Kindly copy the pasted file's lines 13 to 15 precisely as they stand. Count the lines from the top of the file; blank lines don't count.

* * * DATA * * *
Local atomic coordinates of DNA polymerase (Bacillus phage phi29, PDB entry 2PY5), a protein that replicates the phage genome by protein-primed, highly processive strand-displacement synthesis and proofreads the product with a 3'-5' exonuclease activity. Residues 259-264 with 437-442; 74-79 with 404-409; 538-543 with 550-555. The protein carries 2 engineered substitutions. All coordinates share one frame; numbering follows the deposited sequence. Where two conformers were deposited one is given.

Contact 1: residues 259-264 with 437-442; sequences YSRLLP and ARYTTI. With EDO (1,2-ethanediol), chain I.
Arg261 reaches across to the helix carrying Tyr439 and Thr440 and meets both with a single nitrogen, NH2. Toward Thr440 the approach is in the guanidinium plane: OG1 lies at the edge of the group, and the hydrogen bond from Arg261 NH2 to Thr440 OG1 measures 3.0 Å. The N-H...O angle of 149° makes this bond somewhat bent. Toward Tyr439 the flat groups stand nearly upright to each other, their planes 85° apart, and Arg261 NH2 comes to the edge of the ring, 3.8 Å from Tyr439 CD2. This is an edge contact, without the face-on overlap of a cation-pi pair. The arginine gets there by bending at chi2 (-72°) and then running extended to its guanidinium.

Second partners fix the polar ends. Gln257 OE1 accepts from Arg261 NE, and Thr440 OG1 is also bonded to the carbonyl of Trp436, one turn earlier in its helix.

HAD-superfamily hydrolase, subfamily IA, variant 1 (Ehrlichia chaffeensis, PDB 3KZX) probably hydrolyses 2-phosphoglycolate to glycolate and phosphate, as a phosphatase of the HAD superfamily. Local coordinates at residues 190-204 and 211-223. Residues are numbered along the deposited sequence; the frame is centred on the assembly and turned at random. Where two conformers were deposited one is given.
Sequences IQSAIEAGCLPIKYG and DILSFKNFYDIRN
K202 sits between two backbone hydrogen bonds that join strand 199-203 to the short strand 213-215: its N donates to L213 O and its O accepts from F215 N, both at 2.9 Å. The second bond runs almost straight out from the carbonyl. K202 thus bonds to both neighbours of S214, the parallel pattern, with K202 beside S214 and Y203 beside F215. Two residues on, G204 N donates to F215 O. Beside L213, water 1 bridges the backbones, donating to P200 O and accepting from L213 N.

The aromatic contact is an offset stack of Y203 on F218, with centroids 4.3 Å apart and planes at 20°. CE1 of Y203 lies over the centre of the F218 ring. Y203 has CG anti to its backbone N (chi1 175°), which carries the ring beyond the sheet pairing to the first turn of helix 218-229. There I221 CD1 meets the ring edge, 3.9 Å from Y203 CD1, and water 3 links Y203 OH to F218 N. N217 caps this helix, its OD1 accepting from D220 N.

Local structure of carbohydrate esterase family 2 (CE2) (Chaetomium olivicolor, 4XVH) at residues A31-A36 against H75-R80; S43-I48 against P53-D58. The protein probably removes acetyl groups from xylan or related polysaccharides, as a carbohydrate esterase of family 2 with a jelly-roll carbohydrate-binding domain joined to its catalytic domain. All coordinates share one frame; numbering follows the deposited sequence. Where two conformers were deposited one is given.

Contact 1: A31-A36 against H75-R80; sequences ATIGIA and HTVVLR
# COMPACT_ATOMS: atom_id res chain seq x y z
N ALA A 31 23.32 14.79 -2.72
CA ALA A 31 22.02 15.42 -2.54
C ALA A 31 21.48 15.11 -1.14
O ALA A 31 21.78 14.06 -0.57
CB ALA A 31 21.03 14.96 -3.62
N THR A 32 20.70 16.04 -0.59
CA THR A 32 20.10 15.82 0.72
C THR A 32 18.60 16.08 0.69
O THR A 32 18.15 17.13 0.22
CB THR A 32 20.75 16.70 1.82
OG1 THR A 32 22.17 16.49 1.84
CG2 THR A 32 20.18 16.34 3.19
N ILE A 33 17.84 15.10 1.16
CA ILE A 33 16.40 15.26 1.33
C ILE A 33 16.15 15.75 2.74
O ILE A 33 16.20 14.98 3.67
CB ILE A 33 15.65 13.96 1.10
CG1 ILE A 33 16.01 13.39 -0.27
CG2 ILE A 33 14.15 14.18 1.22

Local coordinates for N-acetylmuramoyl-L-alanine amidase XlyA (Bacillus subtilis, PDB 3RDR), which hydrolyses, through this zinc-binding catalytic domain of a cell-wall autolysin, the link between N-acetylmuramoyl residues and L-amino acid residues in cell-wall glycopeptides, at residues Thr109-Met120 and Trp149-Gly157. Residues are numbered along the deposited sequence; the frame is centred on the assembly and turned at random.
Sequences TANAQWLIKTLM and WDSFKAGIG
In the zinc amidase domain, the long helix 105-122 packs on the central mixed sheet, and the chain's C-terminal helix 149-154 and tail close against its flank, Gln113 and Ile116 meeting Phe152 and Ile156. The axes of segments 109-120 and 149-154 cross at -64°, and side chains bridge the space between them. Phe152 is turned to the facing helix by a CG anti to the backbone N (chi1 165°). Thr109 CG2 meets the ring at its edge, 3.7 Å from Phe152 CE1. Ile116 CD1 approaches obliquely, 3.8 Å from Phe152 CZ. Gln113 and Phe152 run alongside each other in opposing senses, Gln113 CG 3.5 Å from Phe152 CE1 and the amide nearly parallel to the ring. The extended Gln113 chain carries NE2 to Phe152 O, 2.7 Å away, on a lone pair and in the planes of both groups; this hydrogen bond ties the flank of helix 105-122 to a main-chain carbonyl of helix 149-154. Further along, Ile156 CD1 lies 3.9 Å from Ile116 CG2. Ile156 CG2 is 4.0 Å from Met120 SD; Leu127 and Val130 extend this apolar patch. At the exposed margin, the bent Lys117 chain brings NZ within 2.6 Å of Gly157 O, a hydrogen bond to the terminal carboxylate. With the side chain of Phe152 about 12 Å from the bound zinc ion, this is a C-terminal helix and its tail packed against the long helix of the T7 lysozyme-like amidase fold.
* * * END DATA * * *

CA ALA A 31 22.02 15.42 -2.54
C ALA A 31 21.48 15.11 -1.14
O ALA A 31 21.78 14.06 -0.57